Pubdate: Mon, 27 Nov 2000
Source: Belleville News-Democrat (IL)
Copyright: 2000 Belleville News-Democrat
Contact:  120 S. Illinois St., Belleville, IL 62222
Fax: (618) 236-9773
Author: Jayne Matthews


Anti-Dug Forces Fear It Will Lead To Legalization Of Marijuana

Anti-drug forces in Illinois say they'll continue their fight against a 
proposed $1 million study of hemp -- a cousin of marijuana -- with a new 
president who state Sen. Evelyn Bowles can't call one of the "ladies from 

"My back is up a little bit when I'm treated like a little lady in the 
kitchen who should go home," said Priss Parmenter of Mt. Carmel, the new 
president of Illinois Drug Education Alliance who lives on a large 
livestock farm and also works as director of an eight-county regional drug 
counseling program in southeastern Illinois.

The two presidents before Parmenter live in Naperville, an affluent Chicago 
suburb. Parmenter was elected Nov. 20, a week after Bowles' public "ladies 
from Naperville" remark.

But Bowles said Monday the name-calling started with IDEA.

"They have made, I think, some very scurrilous accusations against the 
supporters (of state-funded hemp research). In essence, they're calling the 
supporters a bunch of druggies who support the growing of marijuana," said 
Bowles, an Edwardsville Democrat.

Bowles and other Illinois supporters want research into hemp growing 
because its stalks are the source of many products, ranging from rope, 
shampoo and clothing to car and home building materials. Hemp-based 
products now are imported into the U.S. from 37 countries, including Canada.

A bill has been moving through the Illinois Legislature that would provide 
$1 million for a two-year feasibility study of hemp growing by agriculture 
departments at Southern Illinois University at Carbondale and the 
University of Illinois in Champaign. It has passed the state Senate and has 
passed two of three required votes in the House of Representatives.

"The Naperville ladies have worked very, very diligently against the bill," 
Bowles said. "Let's find out (about the feasibility of growing hemp). Let's 
not remain ignorant and uninformed."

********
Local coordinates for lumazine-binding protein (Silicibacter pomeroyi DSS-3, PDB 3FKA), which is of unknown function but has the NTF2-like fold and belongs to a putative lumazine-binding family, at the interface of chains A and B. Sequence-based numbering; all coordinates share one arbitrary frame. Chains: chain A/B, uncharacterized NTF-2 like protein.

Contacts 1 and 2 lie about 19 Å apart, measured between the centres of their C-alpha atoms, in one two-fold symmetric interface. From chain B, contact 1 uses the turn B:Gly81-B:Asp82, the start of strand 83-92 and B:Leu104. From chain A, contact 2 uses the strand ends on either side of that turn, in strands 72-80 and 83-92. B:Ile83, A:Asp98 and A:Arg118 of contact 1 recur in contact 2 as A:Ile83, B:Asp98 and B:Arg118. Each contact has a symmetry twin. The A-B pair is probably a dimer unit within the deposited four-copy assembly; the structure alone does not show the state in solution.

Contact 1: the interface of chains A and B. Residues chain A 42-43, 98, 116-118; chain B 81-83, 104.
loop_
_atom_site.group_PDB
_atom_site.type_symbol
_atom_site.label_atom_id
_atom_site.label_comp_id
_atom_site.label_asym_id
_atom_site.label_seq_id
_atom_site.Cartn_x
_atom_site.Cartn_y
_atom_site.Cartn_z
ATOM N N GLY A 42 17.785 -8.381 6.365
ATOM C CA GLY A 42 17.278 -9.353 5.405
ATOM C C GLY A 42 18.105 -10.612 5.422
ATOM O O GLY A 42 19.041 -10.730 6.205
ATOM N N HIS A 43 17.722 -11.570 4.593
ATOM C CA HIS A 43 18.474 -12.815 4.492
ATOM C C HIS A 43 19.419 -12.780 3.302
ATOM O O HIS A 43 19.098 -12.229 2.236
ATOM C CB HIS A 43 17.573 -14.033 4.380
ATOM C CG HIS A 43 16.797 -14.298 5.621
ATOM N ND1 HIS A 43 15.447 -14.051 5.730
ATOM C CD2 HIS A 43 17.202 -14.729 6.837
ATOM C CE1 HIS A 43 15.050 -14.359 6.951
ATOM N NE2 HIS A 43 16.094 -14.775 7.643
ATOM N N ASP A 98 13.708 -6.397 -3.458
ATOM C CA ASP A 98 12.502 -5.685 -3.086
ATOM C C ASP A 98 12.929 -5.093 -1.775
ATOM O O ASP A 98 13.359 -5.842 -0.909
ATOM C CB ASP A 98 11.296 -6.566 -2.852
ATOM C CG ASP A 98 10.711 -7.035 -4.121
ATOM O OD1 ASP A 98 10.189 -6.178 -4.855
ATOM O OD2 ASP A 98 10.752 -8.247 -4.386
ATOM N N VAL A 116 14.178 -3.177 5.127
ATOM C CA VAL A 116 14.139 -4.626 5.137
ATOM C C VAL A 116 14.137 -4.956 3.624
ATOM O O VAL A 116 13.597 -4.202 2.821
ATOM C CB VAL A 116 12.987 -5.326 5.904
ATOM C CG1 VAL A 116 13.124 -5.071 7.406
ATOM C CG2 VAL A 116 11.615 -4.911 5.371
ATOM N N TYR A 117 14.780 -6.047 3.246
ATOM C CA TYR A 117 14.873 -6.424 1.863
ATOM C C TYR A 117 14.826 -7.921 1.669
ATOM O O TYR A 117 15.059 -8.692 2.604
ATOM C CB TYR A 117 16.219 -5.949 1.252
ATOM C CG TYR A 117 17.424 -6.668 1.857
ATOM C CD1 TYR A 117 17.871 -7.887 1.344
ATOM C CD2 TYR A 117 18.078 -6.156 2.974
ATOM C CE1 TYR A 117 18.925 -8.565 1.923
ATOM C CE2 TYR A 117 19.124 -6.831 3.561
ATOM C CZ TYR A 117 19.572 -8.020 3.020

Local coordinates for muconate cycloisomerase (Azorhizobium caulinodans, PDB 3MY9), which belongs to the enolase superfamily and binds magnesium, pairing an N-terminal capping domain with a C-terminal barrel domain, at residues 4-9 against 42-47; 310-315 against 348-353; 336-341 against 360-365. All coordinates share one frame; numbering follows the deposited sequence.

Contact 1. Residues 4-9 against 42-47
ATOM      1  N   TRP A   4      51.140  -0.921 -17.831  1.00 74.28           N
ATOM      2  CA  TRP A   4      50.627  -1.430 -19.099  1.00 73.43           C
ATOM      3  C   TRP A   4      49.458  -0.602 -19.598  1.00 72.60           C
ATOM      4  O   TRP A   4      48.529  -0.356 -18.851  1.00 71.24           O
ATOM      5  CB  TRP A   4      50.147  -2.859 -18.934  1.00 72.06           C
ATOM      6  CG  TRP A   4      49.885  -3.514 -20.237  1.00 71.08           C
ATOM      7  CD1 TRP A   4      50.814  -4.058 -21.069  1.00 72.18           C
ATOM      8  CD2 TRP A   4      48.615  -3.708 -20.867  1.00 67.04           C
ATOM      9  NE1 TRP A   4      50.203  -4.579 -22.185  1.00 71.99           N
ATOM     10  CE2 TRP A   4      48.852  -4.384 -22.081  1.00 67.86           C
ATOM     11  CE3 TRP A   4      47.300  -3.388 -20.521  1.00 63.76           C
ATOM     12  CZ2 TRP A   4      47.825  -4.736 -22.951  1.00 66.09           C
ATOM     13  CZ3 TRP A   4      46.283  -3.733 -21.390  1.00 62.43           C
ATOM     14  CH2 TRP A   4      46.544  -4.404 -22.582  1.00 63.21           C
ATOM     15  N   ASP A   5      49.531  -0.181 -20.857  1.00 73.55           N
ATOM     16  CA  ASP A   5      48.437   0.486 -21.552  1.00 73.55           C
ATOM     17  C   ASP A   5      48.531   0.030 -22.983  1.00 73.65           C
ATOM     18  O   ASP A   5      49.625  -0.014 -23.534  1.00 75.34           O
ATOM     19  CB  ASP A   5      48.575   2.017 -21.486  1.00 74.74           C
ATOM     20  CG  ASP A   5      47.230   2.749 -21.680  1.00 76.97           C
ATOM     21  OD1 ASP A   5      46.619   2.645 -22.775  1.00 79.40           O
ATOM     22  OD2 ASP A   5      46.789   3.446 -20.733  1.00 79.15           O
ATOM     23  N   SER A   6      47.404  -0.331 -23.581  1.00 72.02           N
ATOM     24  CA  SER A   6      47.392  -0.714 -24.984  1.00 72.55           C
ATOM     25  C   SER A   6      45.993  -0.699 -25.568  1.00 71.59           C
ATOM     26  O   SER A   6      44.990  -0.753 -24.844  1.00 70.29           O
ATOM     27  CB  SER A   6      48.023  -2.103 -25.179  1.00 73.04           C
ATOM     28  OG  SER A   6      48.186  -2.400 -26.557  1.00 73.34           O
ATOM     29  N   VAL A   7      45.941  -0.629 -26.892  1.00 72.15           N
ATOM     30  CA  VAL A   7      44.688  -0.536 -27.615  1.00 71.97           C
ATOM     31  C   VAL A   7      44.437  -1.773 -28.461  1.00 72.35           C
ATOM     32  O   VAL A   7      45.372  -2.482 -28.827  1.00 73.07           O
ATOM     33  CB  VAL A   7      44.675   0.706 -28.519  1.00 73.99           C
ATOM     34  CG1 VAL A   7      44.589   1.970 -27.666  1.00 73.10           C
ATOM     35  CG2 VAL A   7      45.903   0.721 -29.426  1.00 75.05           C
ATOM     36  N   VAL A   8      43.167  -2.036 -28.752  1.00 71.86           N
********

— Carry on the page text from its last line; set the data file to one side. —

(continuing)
The bill has also been opposed by Illinois State Police, Illinois 
Principals Association and Illinois Church Action on Alcohol Problems, 
Parmenter said.

Hemp contains a small amount of tetrahydrocannabinol, the chemical that 
produces the "high" from marijuana smoking.

"You could smoke (a stalk of hemp) as long as a telephone pole and all 
you'd get is a headache," Bowles said.

Parmenter said even a little THC is too much in a drug-saturated society, 
and IDEA has called legal hemp growing a calculated stepping stone to legal 

"If there is even a suggestion this could be detrimental to children, why 
are we doing it?" Parmenter said. "We don't need another thing to be battling."

A marijuana researcher at SIUC said she agrees with Bowles about the 
effects of smoking hemp.

"You'd get sick," said research professor Laura Murphy. "There are 
negligible amounts of THC in hemp. They are considerably smaller compared 
to marijuana."

Murphy said there are several types of cannabinoids and that hemp contains 
some that counteract THC and make it less potent.

Parmenter said there already is ample information that hemp farming, which 
requires special equipment, would not be profitable in the U.S. She said 
research money would be better spent on already-successful crops, like corn 
and soybeans, and on livestock farming.

The federal classification of hemp as a drug led in August to a Drug 
Enforcement Agency raid on the Pine Ridge Indian Reservation in Nebraska, 
where the Oglala Sioux were growing hemp for house-building. Illinois 
classifies hemp, which grows wild in the state, a "noxious weed."

Only Hawaii now has a federal permit to grow hemp for research.
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